Background Info: Several years ago, in an attempt to solve this problem, sound servers (or daemons) were invented - e.g. ESD/EsounD (default in GNOME) and aRts (default in KDE). The idea behind sound daemons is that applications shouldn't access the sound card directly, but rather interact with the sound server, which in turn performs software channel mixing, and plays the resulting stream through OSS or ALSA.
This approach however is fundamentally wrong, and doesn't really solve the issue. It is assumed groundlessly that every application will use the same sound server, and not the sound system directly. Even a single application accessing the sound card directly is enough to prevent the sound server from working. Besides, both ESD and aRts have latency problems, which makes them unsuitable for a number of purposes, for example watching movies.
Fortunately, for quite some time now, the ALSA sound system itself has had built-in software channel mixing through the dmix, dsnoop, and asym plugins. It should be used automatically when hardware mixing is unavailable. But for some unknown reason in Debian and Ubuntu this is broken and doesn't work by default.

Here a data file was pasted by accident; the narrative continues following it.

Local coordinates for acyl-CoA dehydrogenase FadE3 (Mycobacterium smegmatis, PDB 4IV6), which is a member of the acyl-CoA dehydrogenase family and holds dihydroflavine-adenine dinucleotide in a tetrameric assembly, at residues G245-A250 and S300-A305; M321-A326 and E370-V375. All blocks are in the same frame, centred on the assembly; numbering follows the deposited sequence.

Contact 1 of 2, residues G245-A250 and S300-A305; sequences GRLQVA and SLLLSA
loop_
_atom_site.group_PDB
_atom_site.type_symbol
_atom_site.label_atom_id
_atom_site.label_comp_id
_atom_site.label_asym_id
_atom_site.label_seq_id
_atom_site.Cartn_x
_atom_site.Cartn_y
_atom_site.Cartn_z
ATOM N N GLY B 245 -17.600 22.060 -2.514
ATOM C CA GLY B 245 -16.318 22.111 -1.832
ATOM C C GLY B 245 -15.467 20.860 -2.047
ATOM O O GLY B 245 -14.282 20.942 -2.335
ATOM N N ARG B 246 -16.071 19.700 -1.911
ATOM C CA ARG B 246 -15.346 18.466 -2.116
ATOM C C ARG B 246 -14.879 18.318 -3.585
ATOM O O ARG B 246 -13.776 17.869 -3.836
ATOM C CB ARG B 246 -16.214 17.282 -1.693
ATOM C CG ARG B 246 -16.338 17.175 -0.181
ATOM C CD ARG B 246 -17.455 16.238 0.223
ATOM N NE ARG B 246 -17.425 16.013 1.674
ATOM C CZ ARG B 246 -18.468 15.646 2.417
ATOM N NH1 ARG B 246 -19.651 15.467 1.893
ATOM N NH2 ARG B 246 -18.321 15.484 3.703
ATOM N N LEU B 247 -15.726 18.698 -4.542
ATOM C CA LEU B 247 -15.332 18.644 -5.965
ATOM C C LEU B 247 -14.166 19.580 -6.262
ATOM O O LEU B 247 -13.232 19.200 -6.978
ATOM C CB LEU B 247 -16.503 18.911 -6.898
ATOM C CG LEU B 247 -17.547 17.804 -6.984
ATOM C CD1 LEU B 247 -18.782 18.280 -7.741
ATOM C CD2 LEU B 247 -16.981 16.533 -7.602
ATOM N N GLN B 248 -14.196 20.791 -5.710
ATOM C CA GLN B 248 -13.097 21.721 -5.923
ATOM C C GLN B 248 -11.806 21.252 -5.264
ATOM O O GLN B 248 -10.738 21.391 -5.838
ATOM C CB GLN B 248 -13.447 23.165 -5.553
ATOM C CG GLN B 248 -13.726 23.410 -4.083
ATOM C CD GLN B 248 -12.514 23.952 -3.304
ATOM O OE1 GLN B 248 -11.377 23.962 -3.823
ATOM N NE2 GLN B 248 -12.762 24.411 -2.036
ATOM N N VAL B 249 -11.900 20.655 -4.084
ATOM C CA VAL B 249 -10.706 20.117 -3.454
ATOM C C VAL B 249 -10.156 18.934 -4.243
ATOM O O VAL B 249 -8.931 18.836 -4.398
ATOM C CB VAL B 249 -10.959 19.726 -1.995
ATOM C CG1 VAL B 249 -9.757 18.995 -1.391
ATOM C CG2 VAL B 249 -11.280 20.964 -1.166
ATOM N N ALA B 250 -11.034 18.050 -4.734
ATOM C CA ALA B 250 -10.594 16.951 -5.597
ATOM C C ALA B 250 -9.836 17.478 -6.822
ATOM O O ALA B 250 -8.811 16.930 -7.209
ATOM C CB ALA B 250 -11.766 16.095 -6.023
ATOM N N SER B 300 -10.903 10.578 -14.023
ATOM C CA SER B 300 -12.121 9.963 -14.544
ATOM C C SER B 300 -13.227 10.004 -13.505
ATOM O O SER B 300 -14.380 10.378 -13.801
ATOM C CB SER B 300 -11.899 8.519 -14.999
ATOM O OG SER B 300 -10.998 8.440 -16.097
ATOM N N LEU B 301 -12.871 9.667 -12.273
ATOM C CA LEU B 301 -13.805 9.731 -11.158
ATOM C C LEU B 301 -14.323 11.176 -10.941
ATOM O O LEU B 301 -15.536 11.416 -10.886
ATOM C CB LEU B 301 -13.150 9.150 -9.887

The Solution: Create the file /etc/asound.conf:
gksudo gedit /etc/asound.conf
(if in KDE, try 'kdesu kate /etc/asound.conf' instead)
Copy/Paste the following into the text editor:
# mmap_emulation true
# ipc_key_add_uid false # let multiple users share
# ipc_perm 0666 # IPC permissions for multi user sharing (octal, default 0600)
# rate 48000
# period_size 512
# rate 48000
# period_size 128
Save the file.
Configure your applications to use ALSA directly.
All done. Enjoy :)
P.S. If still having problems with some applications, you could experiment with uncommenting some of the commented lines in the file.
P.P.S. For detailed explanation of what we just did, refer to this page from the unofficial ALSA wiki.